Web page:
Copyright for Rowland Emett's work rests with the Artist's estate.
His cartoon career had blossomed and it wasn't long before almost every issue of Punch included one of his half-page drawings. He also turned his hand to book illustration producing 'decorations' for two books of poems by Walter de la Mare in 1941 and collaborating with his wife, Mary, to produce 'Anthony and Antimacassar in 1943.
He had developed an interest in railways that had manifested itself in his cartoons and in the 8th March 1944 edition of Punch, 'Nellie' his famous, whimsical steam locomotive first appeared. He had visited a light railway run by the rather eccentric Colonel Holman Fred Stephens, the 'Hundred of Manhood and Selsey Tramway' which was later to inspire his Festival of Britain Railway and, it looks possible that some of the bizarre locomotives that ran on the Colonel's railways were the stepping off point for Emett's more Gothic designs. One of these engines 'Gazelle' still exists and made an appearance at 'Railfest 2012' in York. The resemblance to Emett's engines is unmistakable.
By this time he was living in London and, during the summer, at a rented harbourside cottage in Polperro in Cornwall. He continued to produce cartoons and illustrations.
In 1950 the country was recovering from the devastating effects of the Second World War and he was approached by the government to work on an exhibition designed to raise the spirits and aspirations of a weary nation: The 1951 Festival of Britain. Emett's major involvement was the design and construction of the Far Tottering and Oystercreek Railway at the Battersea festival site based, as noted above, on one of Colonel Stephens's eccentric and out-of-time railways.
The 'Far Tottering Railway' carried over 2 million people around the Festival park and made his reputation as a maker of mechanical 'Things'. The railway was based on the 'Far Twittering and Oyster Perch Railway' that had appeared in his earlier books but the name was subtly changed to avoid clashing with the radio comedian Gillie Potter who 'broadcasted' from a fictional 'Twittering'.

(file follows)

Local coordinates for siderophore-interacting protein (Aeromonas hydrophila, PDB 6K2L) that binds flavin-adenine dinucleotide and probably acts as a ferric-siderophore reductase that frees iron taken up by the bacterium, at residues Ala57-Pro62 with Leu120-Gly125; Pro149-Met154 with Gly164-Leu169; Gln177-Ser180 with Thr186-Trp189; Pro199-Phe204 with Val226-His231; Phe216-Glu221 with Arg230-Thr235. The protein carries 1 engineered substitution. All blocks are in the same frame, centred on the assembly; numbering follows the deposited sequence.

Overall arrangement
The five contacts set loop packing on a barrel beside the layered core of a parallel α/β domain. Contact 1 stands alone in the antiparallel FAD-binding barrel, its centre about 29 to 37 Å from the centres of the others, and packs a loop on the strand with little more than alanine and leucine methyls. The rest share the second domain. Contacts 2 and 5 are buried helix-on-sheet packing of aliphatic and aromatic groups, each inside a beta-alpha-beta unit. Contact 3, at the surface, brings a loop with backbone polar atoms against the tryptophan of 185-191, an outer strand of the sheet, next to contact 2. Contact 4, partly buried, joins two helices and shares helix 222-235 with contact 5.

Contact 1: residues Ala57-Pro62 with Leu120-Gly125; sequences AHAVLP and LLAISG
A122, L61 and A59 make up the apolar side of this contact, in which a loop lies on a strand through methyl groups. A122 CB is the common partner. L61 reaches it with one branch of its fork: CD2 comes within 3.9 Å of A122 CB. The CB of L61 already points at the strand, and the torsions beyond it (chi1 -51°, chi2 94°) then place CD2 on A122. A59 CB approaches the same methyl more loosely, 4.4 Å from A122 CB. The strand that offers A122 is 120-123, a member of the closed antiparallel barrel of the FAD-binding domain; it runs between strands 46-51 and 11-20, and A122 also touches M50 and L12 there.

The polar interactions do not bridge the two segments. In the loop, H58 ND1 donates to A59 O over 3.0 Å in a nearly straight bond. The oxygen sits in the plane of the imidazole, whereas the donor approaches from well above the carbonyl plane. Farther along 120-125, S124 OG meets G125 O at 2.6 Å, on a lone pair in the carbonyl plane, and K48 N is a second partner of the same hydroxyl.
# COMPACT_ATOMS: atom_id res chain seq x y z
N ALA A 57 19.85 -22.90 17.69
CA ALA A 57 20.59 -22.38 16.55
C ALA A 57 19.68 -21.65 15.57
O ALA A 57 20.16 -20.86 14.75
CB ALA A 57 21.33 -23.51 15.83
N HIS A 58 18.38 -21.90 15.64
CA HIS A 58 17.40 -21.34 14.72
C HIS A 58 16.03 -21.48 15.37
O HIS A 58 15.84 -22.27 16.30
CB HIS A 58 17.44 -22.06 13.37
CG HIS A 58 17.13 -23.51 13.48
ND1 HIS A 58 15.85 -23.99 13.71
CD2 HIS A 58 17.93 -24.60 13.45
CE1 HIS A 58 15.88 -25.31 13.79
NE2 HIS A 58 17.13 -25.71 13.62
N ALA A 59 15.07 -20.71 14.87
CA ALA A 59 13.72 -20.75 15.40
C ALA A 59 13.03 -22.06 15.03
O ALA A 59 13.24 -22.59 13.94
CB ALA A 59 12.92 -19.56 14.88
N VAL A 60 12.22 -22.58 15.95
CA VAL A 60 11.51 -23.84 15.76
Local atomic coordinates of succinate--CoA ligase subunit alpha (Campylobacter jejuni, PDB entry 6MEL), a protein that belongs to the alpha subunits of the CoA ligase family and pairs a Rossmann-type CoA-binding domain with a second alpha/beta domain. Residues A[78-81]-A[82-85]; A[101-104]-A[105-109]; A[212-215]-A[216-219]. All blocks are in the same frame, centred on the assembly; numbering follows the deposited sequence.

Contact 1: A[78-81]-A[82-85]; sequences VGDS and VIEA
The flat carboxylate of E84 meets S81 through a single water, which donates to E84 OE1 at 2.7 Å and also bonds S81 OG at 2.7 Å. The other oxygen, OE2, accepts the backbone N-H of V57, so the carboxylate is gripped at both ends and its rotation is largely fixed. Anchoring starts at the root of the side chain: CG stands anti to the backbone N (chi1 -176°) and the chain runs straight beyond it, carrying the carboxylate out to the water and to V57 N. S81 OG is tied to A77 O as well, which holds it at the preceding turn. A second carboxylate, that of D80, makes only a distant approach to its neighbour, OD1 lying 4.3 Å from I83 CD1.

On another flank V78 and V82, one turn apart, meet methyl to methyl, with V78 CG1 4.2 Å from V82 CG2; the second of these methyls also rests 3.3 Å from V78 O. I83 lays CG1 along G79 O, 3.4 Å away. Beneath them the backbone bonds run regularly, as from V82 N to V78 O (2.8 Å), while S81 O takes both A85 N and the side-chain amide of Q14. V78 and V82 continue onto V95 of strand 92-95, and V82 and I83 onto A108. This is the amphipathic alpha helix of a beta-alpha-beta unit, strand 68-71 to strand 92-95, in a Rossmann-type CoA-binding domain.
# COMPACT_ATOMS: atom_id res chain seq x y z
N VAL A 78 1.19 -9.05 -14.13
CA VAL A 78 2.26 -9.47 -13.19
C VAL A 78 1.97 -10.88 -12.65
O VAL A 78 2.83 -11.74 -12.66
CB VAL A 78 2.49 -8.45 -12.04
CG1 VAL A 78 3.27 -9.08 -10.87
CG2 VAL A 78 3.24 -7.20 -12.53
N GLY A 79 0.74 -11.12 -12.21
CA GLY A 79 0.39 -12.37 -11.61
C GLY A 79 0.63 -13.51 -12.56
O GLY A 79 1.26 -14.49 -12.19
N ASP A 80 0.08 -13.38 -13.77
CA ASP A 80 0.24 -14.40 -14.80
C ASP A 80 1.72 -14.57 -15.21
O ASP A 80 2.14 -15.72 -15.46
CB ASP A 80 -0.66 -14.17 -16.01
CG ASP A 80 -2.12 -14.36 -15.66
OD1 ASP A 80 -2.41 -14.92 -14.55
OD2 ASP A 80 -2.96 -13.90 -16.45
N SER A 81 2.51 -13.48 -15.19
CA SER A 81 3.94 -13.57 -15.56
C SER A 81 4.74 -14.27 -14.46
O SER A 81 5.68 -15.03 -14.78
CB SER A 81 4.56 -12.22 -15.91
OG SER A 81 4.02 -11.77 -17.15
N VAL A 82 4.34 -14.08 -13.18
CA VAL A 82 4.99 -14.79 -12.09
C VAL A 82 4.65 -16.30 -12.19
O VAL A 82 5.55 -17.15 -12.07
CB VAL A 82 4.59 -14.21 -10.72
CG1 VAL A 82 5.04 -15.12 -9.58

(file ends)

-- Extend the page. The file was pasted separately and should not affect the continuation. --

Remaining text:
Putting aside his success at the Festival, what he described as his 'first big break' came in 1954 when he was commisioned to tour America for six months sketching his impressions of the country. He produced a 12 page colour spread in Life magazine entitled 'An Englishman's Answer to 'Yorktown'' and was paid the enormous sum, for the time, of $12,320 - which just happened to be the price of Wild Goose Cottage in Ditchling which is where he settled down at long last with his wife after years of moving from house to house.
In 1960 he was approached by Honeywell, the major American computer manufacturer, to build his interpretation of the 'computer'. At this time computers were rare and huge. They were also mainly contained in large anonymous metal cabinets. Not so Emett's. The 'Forget-Me-Not Computer' was used to promote their products turning the 'computer' into a memorable complex machine whose moving parts each described a process. At this time he also gained his only commission for an outdoor artwork; the mosaic on the side of the Marlowes car park in Hemel Hempstead. This still survives but the building that it is on doesn't look as if it will survive for much longer.
In 1968 the Ian Fleming book 'Chitty Chitty Bang Bang' was turned into a musical film and the 'phantasmagorical' mood of the film was enhanced by Emett's wizardry. He turned his hand to designing the car and a series of eccentric inventions for the character 'Caractacus Potts'. The props were duplicated for promotional purposes (about 37 were said to have been made) and a number of these still exist in collections around the world.
The machines captured the popular imagination and commissions were received to market everything from potatoes to aviation to car parts. He was also called upon to create installations for static sites, probably the most prominent in the UK being the 'Rhythmical Time-Fountain' or 'Aqua Horological Tintinnabulator' a water feature and clock, in the Victoria Shopping Centre, Nottingham. This installation still exists and has recently had its musical accompaniment reinstated. His machines for commercial clients were generally leased rather than sold "It's called having your cake and eating it part time" he told an interviewer. It was an arrangement suggested by his wife Mary and it gave them a comfortable lifestyle with Emett overseeing his staff in his 200 year old Forge or drawing in his studio.
Alongside his machines Emett produced illustrated books through most of his career. In 1943 'Engines, Aunties and Others' appeared with some of the first cartoons to feature his trademark trains. This was followed in 1946 by 'Sidings and Suchlike' and set the pattern for his later books ending with 'Emett's Ministry of Transport' in 1981.
In 1978, Emett was awarded an OBE for 'Services to Art and Science' and died in a Hassocks, Sussex nursing home on 13 November 1990 at the age of 84.
The Featherstone Kite
A typical Punch cartoon.